UK government plans to tackle air pollution from nitrogen dioxide (NO2) published on 26 July 2017 include a new Clean Air Fund and ending the sale of all new petrol and diesel cars and vans by 2040.

According to Public Health England, poor air quality is the largest environmental risk to public health in the UK, despite air quality having improved significantly in recent decades.

The UK plan for tackling roadside nitrogen dioxide concentrations produced by the Department for Environment, Food & Rural Affairs (Defra) and the Department for Transport outlines how councils with the worst levels of air pollution at busy road junctions and hotspots need to take rapid action.

A recent analysis has shown that four per cent of Britain’s roads are due to breach legal pollution limits for NO2, the majority of these being outside London.

Announcing the plans, Transport Secretary Chris Grayling said: “We are taking bold action and want nearly every car and van on UK roads to be zero emission by 2050."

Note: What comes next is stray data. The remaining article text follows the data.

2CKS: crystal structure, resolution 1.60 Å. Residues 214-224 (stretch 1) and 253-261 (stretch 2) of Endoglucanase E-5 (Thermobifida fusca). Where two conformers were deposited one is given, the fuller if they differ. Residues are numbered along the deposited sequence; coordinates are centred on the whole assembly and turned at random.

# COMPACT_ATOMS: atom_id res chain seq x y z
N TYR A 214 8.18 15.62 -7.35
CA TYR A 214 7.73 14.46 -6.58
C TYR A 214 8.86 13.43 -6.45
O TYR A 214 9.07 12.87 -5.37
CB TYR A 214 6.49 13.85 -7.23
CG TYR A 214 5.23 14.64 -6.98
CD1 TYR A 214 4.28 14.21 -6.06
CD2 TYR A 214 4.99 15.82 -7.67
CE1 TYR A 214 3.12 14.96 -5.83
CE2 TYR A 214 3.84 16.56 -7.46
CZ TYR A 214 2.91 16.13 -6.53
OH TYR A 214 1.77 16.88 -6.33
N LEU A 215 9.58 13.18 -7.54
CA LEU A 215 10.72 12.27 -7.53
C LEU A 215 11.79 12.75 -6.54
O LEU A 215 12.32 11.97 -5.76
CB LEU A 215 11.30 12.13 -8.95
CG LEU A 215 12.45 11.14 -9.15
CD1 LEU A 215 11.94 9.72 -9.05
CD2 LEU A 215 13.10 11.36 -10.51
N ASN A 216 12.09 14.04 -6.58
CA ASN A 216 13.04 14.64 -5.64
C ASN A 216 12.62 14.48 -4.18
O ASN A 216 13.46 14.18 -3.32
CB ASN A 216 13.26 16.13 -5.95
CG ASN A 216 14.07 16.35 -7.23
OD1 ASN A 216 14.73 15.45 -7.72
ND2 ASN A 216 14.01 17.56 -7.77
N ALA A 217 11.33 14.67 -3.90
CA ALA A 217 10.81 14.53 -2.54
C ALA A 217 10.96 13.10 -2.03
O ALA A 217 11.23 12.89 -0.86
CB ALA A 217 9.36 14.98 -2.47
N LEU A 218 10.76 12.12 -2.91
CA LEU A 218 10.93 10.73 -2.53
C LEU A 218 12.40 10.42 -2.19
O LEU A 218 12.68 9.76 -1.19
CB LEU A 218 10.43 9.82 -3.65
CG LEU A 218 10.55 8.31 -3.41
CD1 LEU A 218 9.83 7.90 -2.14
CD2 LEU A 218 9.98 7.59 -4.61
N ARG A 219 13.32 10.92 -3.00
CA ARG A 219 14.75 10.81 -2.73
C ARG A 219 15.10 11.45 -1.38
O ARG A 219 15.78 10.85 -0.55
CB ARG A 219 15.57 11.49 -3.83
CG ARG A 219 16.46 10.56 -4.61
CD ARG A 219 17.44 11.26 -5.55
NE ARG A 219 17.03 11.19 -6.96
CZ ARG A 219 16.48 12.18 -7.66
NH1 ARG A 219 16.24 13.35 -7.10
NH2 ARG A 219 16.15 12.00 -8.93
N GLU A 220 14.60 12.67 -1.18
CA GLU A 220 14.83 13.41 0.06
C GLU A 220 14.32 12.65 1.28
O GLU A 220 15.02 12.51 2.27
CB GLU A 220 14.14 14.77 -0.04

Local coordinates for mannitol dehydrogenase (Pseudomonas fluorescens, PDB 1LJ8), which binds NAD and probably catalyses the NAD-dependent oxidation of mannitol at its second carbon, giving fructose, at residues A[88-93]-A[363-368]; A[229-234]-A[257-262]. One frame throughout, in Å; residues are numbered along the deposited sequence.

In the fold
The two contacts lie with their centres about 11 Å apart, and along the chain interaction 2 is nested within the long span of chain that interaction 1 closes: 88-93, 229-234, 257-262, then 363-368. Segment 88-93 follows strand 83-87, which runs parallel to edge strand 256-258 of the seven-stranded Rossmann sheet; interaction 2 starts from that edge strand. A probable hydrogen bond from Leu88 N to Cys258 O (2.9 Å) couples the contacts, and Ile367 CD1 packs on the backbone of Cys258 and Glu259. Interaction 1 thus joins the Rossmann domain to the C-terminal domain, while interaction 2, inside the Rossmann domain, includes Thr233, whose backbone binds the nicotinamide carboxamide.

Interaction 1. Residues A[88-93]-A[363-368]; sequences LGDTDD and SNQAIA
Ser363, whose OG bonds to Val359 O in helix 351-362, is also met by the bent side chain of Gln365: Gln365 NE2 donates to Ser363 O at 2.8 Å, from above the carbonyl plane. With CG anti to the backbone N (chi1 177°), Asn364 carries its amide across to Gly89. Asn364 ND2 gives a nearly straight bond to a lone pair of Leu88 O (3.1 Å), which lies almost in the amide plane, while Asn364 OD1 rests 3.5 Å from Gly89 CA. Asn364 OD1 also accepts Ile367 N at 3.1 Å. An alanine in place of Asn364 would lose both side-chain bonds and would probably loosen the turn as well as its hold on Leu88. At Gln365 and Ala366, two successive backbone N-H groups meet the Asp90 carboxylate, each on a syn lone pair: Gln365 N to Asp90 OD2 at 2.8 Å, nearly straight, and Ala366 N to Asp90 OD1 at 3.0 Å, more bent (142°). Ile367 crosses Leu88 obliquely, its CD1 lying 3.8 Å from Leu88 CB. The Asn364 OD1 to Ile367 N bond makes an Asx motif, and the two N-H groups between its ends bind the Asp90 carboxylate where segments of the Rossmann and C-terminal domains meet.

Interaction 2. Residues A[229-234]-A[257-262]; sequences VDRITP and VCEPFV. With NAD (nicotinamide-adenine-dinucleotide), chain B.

To accelerate action, local areas will be asked to produce initial plans within eight months and final plans by the end of next year. Local authorities will be able to bid for money from a £255 million implementation fund to support improvements which will reduce the need for restrictions on polluting vehicles. This could include changing road layouts, removing traffic lights and speed humps, or upgrading bus fleets.

If the recommended measures are not sufficient to ensure legal compliance, local authorities can consider introducing restrictions on polluting vehicles using affected roads or introducing charging.

The implementation fund is in addition to a new Clean Air Fund for which details are to be announced later in the year. It will enable councils to bid for money to introduce new measures such as changing road layouts to cut congestion and reduce idling vehicles, new park and ride services, introducing concessionary travel schemes and improving bus fleets.

The NO2 plan is part of a wider programme which is to include a comprehensive Clean Air Strategy in the year to come.The government is also investing more than £600 million in the development, manufacture and use of ultra-low emission vehicles by 2020.

The UK is one of 17 EU countries breaching annual targets for nitrogen dioxide, a problem which has been made worse by the failure of the European testing regime for vehicle emissions.